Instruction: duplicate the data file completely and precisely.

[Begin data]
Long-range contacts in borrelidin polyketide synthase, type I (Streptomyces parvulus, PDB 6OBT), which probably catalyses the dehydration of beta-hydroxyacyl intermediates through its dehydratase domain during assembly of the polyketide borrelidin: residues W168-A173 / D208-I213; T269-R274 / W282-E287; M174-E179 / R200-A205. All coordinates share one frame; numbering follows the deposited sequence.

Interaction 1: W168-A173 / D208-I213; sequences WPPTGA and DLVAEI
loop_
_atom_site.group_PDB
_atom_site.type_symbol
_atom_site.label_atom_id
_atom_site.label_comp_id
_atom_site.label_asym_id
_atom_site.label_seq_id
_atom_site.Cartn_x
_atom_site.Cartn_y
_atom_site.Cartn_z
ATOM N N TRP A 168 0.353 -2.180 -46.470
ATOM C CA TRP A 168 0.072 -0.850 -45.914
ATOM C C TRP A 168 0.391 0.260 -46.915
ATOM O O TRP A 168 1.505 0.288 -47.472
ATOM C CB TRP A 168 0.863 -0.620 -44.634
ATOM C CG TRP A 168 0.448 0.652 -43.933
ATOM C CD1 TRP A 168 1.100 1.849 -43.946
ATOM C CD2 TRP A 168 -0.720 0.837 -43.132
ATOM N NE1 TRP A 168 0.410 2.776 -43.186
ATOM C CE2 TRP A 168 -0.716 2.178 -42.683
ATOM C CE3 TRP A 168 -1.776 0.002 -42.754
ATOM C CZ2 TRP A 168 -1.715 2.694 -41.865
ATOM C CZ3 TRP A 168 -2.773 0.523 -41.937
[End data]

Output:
Long-range contacts in borrelidin polyketide synthase, type I (Streptomyces parvulus, PDB 6OBT), which probably catalyses the dehydration of beta-hydroxyacyl intermediates through its dehydratase domain during assembly of the polyketide borrelidin: residues W168-A173 / D208-I213; T269-R274 / W282-E287; M174-E179 / R200-A205. All coordinates share one frame; numbering follows the deposited sequence.

Interaction 1: W168-A173 / D208-I213; sequences WPPTGA and DLVAEI
loop_
_atom_site.group_PDB
_atom_site.type_symbol
_atom_site.label_atom_id
_atom_site.label_comp_id
_atom_site.label_asym_id
_atom_site.label_seq_id
_atom_site.Cartn_x
_atom_site.Cartn_y
_atom_site.Cartn_z
ATOM N N TRP A 168 0.353 -2.180 -46.470
ATOM C CA TRP A 168 0.072 -0.850 -45.914
ATOM C C TRP A 168 0.391 0.260 -46.915
ATOM O O TRP A 168 1.505 0.288 -47.472
ATOM C CB TRP A 168 0.863 -0.620 -44.634
ATOM C CG TRP A 168 0.448 0.652 -43.933
ATOM C CD1 TRP A 168 1.100 1.849 -43.946
ATOM C CD2 TRP A 168 -0.720 0.837 -43.132
ATOM N NE1 TRP A 168 0.410 2.776 -43.186
ATOM C CE2 TRP A 168 -0.716 2.178 -42.683
ATOM C CE3 TRP A 168 -1.776 0.002 -42.754
ATOM C CZ2 TRP A 168 -1.715 2.694 -41.865
ATOM C CZ3 TRP A 168 -2.773 0.523 -41.937